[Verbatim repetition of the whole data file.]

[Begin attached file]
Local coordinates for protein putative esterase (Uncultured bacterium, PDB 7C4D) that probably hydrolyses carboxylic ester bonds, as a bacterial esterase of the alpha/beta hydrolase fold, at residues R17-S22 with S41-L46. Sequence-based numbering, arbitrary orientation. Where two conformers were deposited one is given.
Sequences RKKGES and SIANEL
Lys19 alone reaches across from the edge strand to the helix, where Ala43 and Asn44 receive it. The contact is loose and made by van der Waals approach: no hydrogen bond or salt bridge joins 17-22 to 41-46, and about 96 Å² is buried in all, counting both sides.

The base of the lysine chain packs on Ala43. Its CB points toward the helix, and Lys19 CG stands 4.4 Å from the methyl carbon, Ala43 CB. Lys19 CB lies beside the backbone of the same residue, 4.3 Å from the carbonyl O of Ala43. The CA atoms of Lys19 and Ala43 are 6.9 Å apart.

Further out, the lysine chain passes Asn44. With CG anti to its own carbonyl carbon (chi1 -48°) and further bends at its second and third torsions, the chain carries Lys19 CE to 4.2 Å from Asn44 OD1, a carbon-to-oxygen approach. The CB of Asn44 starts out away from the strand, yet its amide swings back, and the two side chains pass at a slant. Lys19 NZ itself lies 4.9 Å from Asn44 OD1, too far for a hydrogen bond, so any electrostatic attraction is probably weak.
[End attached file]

Local coordinates for protein putative esterase (Uncultured bacterium, PDB 7C4D) that probably hydrolyses carboxylic ester bonds, as a bacterial esterase of the alpha/beta hydrolase fold, at residues R17-S22 with S41-L46. Sequence-based numbering, arbitrary orientation. Where two conformers were deposited one is given.
Sequences RKKGES and SIANEL
Lys19 alone reaches across from the edge strand to the helix, where Ala43 and Asn44 receive it. The contact is loose and made by van der Waals approach: no hydrogen bond or salt bridge joins 17-22 to 41-46, and about 96 Å² is buried in all, counting both sides.

The base of the lysine chain packs on Ala43. Its CB points toward the helix, and Lys19 CG stands 4.4 Å from the methyl carbon, Ala43 CB. Lys19 CB lies beside the backbone of the same residue, 4.3 Å from the carbonyl O of Ala43. The CA atoms of Lys19 and Ala43 are 6.9 Å apart.

Further out, the lysine chain passes Asn44. With CG anti to its own carbonyl carbon (chi1 -48°) and further bends at its second and third torsions, the chain carries Lys19 CE to 4.2 Å from Asn44 OD1, a carbon-to-oxygen approach. The CB of Asn44 starts out away from the strand, yet its amide swings back, and the two side chains pass at a slant. Lys19 NZ itself lies 4.9 Å from Asn44 OD1, too far for a hydrogen bond, so any electrostatic attraction is probably weak.